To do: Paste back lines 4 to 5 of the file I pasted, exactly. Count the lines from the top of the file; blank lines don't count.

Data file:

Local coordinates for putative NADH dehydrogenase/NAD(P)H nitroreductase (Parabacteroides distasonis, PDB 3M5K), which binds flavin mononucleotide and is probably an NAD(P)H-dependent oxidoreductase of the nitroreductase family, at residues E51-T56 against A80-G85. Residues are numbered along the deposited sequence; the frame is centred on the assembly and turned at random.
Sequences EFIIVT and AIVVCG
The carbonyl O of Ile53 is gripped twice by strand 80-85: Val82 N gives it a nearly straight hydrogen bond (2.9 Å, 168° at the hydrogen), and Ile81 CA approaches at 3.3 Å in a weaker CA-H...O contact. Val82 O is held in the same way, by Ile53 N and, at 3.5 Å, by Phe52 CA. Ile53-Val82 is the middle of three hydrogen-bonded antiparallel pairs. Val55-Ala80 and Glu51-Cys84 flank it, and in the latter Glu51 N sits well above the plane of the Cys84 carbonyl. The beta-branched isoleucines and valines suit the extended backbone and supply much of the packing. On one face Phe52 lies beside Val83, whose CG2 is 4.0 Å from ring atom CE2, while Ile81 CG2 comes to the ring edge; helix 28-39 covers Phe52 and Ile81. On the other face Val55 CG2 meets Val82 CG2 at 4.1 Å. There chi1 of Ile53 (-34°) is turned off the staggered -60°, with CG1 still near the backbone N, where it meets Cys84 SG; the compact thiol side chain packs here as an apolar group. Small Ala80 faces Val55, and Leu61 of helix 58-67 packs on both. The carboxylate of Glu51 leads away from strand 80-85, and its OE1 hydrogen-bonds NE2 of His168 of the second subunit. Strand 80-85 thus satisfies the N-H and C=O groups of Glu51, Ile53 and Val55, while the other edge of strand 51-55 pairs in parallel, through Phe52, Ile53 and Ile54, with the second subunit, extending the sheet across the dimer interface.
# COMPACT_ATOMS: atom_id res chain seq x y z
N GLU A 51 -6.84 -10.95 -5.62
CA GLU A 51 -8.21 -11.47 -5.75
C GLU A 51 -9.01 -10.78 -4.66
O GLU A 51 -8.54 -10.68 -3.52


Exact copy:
# COMPACT_ATOMS: atom_id res chain seq x y z
N GLU A 51 -6.84 -10.95 -5.62